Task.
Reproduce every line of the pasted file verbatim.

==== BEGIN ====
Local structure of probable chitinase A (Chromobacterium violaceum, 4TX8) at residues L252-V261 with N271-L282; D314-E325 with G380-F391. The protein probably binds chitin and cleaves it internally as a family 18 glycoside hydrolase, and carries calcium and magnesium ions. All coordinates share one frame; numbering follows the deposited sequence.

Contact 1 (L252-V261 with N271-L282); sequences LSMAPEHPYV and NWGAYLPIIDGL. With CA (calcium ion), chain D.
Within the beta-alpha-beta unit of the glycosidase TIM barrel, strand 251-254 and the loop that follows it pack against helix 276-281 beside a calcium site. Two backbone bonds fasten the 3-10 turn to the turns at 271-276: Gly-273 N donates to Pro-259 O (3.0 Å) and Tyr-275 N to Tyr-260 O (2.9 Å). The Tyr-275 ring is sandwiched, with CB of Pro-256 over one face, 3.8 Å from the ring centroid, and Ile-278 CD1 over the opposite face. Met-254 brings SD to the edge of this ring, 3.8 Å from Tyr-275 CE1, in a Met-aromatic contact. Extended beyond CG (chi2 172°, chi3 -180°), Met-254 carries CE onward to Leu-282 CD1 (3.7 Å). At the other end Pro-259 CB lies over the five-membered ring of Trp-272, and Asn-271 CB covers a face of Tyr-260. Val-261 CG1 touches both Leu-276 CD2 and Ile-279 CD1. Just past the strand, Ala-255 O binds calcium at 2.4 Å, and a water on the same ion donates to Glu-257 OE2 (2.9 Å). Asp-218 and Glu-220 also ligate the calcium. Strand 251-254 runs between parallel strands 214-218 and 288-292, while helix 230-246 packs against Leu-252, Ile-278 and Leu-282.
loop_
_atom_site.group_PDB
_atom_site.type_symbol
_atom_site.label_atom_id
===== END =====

Local structure of probable chitinase A (Chromobacterium violaceum, 4TX8) at residues L252-V261 with N271-L282; D314-E325 with G380-F391. The protein probably binds chitin and cleaves it internally as a family 18 glycoside hydrolase, and carries calcium and magnesium ions. All coordinates share one frame; numbering follows the deposited sequence.

Contact 1 (L252-V261 with N271-L282); sequences LSMAPEHPYV and NWGAYLPIIDGL. With CA (calcium ion), chain D.
Within the beta-alpha-beta unit of the glycosidase TIM barrel, strand 251-254 and the loop that follows it pack against helix 276-281 beside a calcium site. Two backbone bonds fasten the 3-10 turn to the turns at 271-276: Gly-273 N donates to Pro-259 O (3.0 Å) and Tyr-275 N to Tyr-260 O (2.9 Å). The Tyr-275 ring is sandwiched, with CB of Pro-256 over one face, 3.8 Å from the ring centroid, and Ile-278 CD1 over the opposite face. Met-254 brings SD to the edge of this ring, 3.8 Å from Tyr-275 CE1, in a Met-aromatic contact. Extended beyond CG (chi2 172°, chi3 -180°), Met-254 carries CE onward to Leu-282 CD1 (3.7 Å). At the other end Pro-259 CB lies over the five-membered ring of Trp-272, and Asn-271 CB covers a face of Tyr-260. Val-261 CG1 touches both Leu-276 CD2 and Ile-279 CD1. Just past the strand, Ala-255 O binds calcium at 2.4 Å, and a water on the same ion donates to Glu-257 OE2 (2.9 Å). Asp-218 and Glu-220 also ligate the calcium. Strand 251-254 runs between parallel strands 214-218 and 288-292, while helix 230-246 packs against Leu-252, Ile-278 and Leu-282.
loop_
_atom_site.group_PDB
_atom_site.type_symbol
_atom_site.label_atom_id